Hey, great idea! Now the company owns it

An age of mobile workers causes businesses to toughen up onintellectual- property rights

It was a great moment for futurist and consultant Tom Conger. He got the inspiration for two new data-gathering methods he knew could help businesses prepare for the future.

He decided he would spend the rest of his career making those ideas work.

The wrinkle: He was an employee of an Alexandria, Va.-based management consultancy - which meant that the ideas were not actually his.

"The rule is that if an employee does something while working for their employer, and it's relating to their job ... the employer is paying for that person's creative abilities, and that thing essentially belongs to the employer," says Nancy Vollersten, partner in Lindquist and Vennums, an employment-law firm in Minneapolis.

But Mr. Conger couldn't accept the idea of leaving his research methods behind, if he ever decided to leave his job. So he asked his employer for ownership.

It was a bold and unusual request. And it did not go over well at first. But then came some progress. Conger now plans to set up shop on his own, develop his ideas on his own dime - and work with his soon-to-be ex-employer on a contract basis.

Experts say using ideas developed on the job for your own business (or another employer) is a risky business. Companies have begun staking a more serious claim to their intellectual property, says Ray Bennett, senior member of technical staff at Chicago-based Ameritech. He's designed technical products for more than 20 years.

When he first started out, "you just assumed that many of the tools and other things that you developed on the job were yours and you'd be able to move it with you from job to job," he says. But thanks to the knowledge-based economy, a more mobile work force, and a trend toward short-term-contract workers, employees no longer have the luxury of casually moving information from one job to the next.

Some 74 percent of organizations today rely on "alternative" workers. And these temporary employees are increasingly taking over high-level and strategic work, according to a 1999 survey conducted by the Society of Human Resource Management (SHRM), in Alexandria, Va.

Proprietary information sits at the top of the list of things to leave behind when you leave your job. (Marketing strategies, client lists, price lists all fall under this category.) No written agreement is required. The law says employees may never reveal or utilize trade secrets or proprietary information, says Bernard Bonn, managing partner at Dechert, Price and Rhoads in Boston.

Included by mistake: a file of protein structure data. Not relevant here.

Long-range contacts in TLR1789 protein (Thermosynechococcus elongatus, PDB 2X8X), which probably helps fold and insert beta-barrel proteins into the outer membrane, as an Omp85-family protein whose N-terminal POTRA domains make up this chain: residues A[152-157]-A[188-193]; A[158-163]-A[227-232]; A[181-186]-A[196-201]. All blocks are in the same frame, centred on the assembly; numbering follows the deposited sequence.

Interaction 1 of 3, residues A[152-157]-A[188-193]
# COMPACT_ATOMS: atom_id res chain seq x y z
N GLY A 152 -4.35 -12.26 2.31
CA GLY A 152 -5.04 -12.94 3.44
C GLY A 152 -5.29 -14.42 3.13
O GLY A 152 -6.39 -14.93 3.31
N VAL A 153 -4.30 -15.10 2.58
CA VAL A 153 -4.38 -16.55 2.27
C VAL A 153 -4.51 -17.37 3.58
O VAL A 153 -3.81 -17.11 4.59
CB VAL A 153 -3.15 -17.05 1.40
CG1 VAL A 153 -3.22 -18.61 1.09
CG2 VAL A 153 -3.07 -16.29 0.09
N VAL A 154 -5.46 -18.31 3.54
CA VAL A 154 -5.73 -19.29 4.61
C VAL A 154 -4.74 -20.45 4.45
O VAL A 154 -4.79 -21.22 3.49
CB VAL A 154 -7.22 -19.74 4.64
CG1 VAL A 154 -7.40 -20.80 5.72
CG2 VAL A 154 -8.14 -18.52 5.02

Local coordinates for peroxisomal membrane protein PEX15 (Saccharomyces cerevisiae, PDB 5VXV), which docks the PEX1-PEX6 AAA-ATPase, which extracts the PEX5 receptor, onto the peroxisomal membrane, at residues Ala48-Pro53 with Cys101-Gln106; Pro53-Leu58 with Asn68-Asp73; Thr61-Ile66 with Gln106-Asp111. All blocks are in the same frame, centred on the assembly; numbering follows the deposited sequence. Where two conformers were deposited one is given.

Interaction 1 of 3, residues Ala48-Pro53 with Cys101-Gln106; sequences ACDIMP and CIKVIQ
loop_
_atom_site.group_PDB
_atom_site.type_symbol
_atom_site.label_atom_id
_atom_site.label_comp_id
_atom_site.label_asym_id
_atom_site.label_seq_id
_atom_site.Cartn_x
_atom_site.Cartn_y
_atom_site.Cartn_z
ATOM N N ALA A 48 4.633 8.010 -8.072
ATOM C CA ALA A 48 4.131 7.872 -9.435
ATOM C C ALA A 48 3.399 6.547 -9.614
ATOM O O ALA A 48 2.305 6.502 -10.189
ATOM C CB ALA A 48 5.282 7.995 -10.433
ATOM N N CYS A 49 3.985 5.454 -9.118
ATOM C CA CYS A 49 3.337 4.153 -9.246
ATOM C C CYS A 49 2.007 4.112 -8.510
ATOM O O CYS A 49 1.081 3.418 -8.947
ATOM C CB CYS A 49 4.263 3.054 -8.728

A company also has the right to own and protect "future trade secrets" - those still inside the heads of their employees. Any ideas, plan, or strategy that you cook up on the job, and that is in any way related to the company's line of work, are the property of your employer.

An increasing number of companies are protecting themselves through the use of confidentiality and noncompetition agreements. These restrict an employee from working for themselves or a competitor, in a given geographic area, for a given period of time.

Noncompete agreements are also used outside of traditional employment, says Alexis Driscoll, the principal of Outpoint Consulting, a brainstorming company in Palatine, Ill. She has a colleague with whom she would like to collaborate. But "he's asked me for a ferocious noncompete that is phenomenally restrictive," she says.

For example, the agreement implies that if they do a small project together for IBM in the Chicago area, she won't be able to sell a project to IBM in China.

If they're "reasonably" drawn, noncompetes do hold up in court, say both Ms. Vollersten and Mr. Bonn.

"You can't ban someone from competing with you for all time in the entire world," Vollersten says. But even if the contract is ultimately struck down in court, a judge can order you to temporarily stop work until the matter is resolved.

Bonn suggests prospective employees run a noncompete agreement by an attorney and negotiate hard on the terms. And while Conger didn't have to sign a noncompete, he agrees with Bonn.

"These contracts can close the door on what possibilities you can even explore in the future," he says.

(c) Copyright 1999. The Christian Science Publishing Society

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